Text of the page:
Socialism and democracy
Phil Kent reports on recent discussions amongst CPGB members on our draft programme
The September 21 London Communist Forum discussed section 5.2 of the CPGB’s Draft programme, ‘Socialism and democracy’, as part of the continuing redrafting debate.
Democracy is the political mode of socialism - not only is it a crucial part of the minimum programme of the Communist Party in the struggle for power: it is also the only method by which it can govern. The organs of working class power are democratic, as is its seizure of power. The new working class state is democratic in its pursuit of working class interests. The state’s aim is the achievement of communism, which can only be done over a period of time.
Section 5.2 highlights two essential concerns which need to be addressed from the beginning “to prevent the new state turning against the people”.
Firstly, it is inevitable that administration will initially be in the hands of specialists - and specialists tend to follow their own interests, not the interests of the masses. The masses need to aim for control of these jobs.
Secondly, to make it possible for workers to take control of the administration without becoming specialists themselves the “necessary working day” has to be “radically shortened”. That will ensure everyone has the time to become administrators for a period before returning to some other job, thus abolishing the division of labour between the administrators and the administrated.
Comrade Stan Keable, who introduced the discussion, raised a question regarding the current wording, which specifies that, following the revolution, workers will need democracy in the organisation of the state apparatus, the political system and the economy, as well as in international relations.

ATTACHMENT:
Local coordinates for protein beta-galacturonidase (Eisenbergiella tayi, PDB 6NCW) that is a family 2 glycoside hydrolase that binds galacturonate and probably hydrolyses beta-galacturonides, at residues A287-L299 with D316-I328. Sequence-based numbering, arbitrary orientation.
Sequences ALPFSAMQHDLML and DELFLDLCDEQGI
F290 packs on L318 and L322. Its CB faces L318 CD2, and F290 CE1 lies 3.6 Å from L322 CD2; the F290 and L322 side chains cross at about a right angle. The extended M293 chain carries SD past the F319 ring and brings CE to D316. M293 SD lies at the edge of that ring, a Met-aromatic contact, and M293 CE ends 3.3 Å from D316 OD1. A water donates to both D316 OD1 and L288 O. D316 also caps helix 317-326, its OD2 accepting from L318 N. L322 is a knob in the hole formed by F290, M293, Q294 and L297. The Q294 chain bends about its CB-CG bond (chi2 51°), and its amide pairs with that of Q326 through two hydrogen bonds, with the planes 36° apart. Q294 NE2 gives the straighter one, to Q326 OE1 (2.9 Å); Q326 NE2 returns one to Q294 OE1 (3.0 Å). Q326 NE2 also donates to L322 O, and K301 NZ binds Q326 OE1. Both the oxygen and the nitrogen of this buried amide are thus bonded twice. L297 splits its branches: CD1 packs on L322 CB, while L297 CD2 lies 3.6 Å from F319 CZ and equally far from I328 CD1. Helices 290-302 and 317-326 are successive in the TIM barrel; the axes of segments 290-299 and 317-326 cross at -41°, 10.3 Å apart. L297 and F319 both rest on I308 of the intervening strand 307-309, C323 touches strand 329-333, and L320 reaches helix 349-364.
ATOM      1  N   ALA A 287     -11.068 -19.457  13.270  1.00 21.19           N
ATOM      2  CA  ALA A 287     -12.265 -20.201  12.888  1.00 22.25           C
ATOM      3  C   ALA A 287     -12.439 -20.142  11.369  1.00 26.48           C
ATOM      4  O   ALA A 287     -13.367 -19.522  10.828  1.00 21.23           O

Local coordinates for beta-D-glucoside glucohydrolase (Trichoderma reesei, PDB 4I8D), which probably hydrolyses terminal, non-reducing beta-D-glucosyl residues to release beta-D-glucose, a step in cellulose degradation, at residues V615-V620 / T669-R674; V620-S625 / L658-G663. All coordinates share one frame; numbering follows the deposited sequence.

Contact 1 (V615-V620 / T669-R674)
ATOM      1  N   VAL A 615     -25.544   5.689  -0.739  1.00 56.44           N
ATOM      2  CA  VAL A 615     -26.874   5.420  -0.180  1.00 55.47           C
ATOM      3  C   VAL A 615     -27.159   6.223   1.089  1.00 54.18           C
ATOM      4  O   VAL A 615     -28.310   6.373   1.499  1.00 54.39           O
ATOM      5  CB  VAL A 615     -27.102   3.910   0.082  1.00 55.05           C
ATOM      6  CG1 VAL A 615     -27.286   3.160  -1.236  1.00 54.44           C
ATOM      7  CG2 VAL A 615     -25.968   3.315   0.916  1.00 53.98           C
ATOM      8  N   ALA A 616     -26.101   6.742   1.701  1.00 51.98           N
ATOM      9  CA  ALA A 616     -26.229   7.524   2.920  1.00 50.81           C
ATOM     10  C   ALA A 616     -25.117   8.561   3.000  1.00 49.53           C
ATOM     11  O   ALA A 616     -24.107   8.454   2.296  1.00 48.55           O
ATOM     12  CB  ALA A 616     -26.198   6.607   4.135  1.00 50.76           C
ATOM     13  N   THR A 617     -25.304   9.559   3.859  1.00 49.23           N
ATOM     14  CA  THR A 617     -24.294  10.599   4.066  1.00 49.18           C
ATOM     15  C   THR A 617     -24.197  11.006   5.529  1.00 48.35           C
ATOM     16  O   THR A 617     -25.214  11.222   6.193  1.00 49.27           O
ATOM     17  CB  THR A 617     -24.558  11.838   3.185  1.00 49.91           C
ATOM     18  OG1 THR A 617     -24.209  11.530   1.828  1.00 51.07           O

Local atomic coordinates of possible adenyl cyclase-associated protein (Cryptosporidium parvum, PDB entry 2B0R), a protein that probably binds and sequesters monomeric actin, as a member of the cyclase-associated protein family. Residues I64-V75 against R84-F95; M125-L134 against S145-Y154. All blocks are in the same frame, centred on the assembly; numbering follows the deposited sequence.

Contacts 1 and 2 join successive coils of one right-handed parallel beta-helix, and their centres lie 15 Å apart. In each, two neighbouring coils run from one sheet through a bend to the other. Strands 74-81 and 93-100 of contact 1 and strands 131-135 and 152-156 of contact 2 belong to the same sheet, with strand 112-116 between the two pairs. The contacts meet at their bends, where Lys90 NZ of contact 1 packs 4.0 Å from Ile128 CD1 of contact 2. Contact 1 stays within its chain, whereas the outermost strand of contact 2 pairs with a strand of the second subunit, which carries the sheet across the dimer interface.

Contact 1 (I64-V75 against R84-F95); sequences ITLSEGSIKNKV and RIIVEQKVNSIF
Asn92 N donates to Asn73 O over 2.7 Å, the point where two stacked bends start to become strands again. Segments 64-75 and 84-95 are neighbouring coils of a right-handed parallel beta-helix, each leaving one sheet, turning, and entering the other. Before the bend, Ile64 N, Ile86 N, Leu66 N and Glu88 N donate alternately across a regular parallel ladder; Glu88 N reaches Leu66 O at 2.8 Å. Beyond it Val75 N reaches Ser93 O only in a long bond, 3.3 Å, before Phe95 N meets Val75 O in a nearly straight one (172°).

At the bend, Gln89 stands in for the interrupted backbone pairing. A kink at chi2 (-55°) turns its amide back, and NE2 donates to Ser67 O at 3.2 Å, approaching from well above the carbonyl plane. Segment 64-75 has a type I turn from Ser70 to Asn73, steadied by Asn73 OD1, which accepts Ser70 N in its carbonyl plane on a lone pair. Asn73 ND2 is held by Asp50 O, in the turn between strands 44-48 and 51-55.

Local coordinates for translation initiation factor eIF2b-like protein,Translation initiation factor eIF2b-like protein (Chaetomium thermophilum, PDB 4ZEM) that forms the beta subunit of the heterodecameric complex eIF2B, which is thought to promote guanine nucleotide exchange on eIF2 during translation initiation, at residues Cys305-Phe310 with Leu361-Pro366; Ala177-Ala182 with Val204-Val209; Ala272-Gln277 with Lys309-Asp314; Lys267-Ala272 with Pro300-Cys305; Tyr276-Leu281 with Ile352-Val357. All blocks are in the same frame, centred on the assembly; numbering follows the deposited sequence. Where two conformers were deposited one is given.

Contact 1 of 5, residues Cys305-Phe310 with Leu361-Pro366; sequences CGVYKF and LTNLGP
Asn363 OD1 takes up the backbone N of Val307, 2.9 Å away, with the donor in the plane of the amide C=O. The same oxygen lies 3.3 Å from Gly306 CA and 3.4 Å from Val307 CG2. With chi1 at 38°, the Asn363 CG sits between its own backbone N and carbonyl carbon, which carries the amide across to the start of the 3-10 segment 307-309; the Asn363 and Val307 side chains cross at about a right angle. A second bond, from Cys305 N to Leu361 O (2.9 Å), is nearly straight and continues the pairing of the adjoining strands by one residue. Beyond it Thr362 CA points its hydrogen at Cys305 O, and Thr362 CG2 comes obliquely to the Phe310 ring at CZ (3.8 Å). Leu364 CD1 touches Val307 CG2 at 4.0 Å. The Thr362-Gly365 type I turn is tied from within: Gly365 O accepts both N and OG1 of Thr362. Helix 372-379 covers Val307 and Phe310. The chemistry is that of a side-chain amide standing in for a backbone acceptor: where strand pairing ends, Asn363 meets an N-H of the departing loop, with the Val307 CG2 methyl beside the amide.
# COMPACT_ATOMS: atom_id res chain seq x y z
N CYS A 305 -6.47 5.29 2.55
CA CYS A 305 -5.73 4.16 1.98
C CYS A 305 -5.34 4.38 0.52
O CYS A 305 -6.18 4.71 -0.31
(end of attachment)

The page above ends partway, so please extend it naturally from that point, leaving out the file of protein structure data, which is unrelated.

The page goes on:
Don’t we need democracy in the workers’ movement too? But in my view the state is the workers’ movement under socialism and it is democratic - but it urgently needs to tackle the domination of specialists in the above areas if it is to remain so.
Comrade Keable also noted that this section does not mention the right to form parties - only “platforms and oppositions for the presentation of different views”. That right is, however, specified in section 4.2, ‘The socialist constitution’. John Bridge said that, although the working class should not need more than one party, the right to form them must be guaranteed.
I brought up the fact that there is no call for a constituent assembly in our programme - yet the organs that seize power are not necessarily the best to run the state. But comrade Bridge argued that it was impossible to predict whether a constituent assembly would be necessary, which is why it should not be included in the Draft programme.
Finally, comrade Mary Godwin raised the question of local autonomy and centralisation, which is not mentioned in this section. Comrade Bridge defended the view that decisions should be made as locally as possible. He gave the example of Stalin's party deciding in Moscow which variety of wheat to plant in the Ukraine. Wouldn’t it have been better to leave it to the farmers?
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